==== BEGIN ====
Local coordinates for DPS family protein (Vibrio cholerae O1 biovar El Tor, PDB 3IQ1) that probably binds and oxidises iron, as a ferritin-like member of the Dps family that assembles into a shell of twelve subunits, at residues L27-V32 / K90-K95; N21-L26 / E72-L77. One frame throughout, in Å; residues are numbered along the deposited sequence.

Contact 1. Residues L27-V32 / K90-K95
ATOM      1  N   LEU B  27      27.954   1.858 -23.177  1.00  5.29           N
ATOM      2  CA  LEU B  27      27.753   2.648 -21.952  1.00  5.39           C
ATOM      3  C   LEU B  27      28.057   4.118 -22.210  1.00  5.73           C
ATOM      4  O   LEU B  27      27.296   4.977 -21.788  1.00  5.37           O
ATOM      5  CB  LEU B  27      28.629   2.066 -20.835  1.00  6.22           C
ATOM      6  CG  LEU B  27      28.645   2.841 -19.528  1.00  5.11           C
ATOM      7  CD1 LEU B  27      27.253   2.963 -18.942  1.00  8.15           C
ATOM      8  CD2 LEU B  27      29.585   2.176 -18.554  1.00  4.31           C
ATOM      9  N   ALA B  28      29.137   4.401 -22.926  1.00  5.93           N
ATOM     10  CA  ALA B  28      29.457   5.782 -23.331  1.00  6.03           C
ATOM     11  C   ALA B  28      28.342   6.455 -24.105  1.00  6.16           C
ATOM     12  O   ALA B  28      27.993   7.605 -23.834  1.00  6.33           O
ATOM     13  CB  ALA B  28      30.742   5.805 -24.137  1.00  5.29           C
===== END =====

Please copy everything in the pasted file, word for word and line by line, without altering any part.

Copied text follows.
Local coordinates for DPS family protein (Vibrio cholerae O1 biovar El Tor, PDB 3IQ1) that probably binds and oxidises iron, as a ferritin-like member of the Dps family that assembles into a shell of twelve subunits, at residues L27-V32 / K90-K95; N21-L26 / E72-L77. One frame throughout, in Å; residues are numbered along the deposited sequence.

Contact 1. Residues L27-V32 / K90-K95
ATOM      1  N   LEU B  27      27.954   1.858 -23.177  1.00  5.29           N
ATOM      2  CA  LEU B  27      27.753   2.648 -21.952  1.00  5.39           C
ATOM      3  C   LEU B  27      28.057   4.118 -22.210  1.00  5.73           C
ATOM      4  O   LEU B  27      27.296   4.977 -21.788  1.00  5.37           O
ATOM      5  CB  LEU B  27      28.629   2.066 -20.835  1.00  6.22           C
ATOM      6  CG  LEU B  27      28.645   2.841 -19.528  1.00  5.11           C
ATOM      7  CD1 LEU B  27      27.253   2.963 -18.942  1.00  8.15           C
ATOM      8  CD2 LEU B  27      29.585   2.176 -18.554  1.00  4.31           C
ATOM      9  N   ALA B  28      29.137   4.401 -22.926  1.00  5.93           N
ATOM     10  CA  ALA B  28      29.457   5.782 -23.331  1.00  6.03           C
ATOM     11  C   ALA B  28      28.342   6.455 -24.105  1.00  6.16           C
ATOM     12  O   ALA B  28      27.993   7.605 -23.834  1.00  6.33           O
ATOM     13  CB  ALA B  28      30.742   5.805 -24.137  1.00  5.29           C